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Bulimia Causes Widespread Dental Problems
April 10, 2014

By Nancy Volkers
InteliHealth News Service

INTELIHEALTH - Nearly all women with bulimia have dental problems, and most do not talk about their condition with a dentist, a study has found.

Researchers from Northwestern University surveyed about 200 adult women with bulimia. This is an eating disorder in which a person eats large amounts of food and then vomits on purpose. Frequent vomiting can lead to worn tooth enamel, mouth sores and other oral problems.

About 92% of the women surveyed said they had dental problems. And nearly all of them were concerned about how bulimia might affect their mouths. But only 29% of the women had talked with a dentist about it.

Also, nearly 33% of the women brushed their teeth after vomiting, which is not recommended. This can spread stomach acids over the teeth. Instead, the American Dental Association suggests rinsing with baking soda. This neutralizes the acids.

An estimated 10 million Americans have a serious eating disorder, such as bulimia or anorexia. The conditions affect nearly every aspect of life, including dental health. Nearly 9 of every 10 people with bulimia will show signs of worn-down tooth enamel. Over time, teeth can change color and shape. They also can become brittle and sensitive to hot or cold. Many people with bulimia also have dry mouth. This can increase the risk of tooth decay.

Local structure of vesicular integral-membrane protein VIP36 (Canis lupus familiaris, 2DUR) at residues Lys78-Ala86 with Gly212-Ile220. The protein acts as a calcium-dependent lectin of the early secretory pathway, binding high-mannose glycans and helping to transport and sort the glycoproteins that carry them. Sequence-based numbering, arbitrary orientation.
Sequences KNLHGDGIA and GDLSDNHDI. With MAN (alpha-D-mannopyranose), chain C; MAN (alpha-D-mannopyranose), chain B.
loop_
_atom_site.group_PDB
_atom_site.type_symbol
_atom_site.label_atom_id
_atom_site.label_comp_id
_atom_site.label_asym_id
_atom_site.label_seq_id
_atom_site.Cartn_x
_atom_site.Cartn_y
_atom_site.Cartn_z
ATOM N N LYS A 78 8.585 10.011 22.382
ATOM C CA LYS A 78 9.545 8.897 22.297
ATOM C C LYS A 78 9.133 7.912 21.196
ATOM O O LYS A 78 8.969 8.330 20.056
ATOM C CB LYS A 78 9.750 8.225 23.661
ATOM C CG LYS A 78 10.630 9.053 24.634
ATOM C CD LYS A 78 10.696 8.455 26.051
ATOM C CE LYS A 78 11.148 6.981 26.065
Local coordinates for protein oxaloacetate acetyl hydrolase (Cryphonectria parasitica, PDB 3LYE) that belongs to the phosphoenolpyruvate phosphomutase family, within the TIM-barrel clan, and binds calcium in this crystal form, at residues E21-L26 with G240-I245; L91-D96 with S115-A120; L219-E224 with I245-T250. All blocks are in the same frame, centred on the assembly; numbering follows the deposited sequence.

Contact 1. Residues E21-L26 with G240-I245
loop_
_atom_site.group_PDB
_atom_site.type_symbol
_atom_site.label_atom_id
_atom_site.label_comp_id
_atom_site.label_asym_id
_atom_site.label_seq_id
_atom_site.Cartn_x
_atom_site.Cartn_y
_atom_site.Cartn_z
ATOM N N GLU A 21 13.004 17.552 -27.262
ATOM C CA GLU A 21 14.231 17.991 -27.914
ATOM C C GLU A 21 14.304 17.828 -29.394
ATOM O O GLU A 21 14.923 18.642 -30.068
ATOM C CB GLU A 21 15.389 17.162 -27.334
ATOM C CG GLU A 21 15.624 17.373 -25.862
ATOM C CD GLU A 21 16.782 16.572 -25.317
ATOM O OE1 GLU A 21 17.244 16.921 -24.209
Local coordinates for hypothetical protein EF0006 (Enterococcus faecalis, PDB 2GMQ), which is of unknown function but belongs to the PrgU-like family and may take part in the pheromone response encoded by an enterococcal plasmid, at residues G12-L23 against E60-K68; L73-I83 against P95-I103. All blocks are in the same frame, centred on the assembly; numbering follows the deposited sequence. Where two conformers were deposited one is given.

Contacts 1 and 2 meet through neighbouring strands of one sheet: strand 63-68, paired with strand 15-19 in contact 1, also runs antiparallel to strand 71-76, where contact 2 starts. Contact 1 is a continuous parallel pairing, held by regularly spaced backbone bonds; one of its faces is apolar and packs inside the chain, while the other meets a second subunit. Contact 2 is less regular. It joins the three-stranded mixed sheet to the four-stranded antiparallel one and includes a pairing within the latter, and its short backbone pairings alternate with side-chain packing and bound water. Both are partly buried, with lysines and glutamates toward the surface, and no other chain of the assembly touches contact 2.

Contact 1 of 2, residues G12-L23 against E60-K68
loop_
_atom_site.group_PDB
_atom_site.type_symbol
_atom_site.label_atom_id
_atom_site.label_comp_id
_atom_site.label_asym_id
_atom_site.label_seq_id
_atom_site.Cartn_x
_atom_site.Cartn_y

The authors of the study suggest education for dental professionals about how to talk to patients who appear to have an eating disorder. Some of these patients are children or teenagers. The authors also recommend the development of policies and guidelines for notifying parents in such cases.

The study appears in the April issue of the Journal of the American Dental Association.

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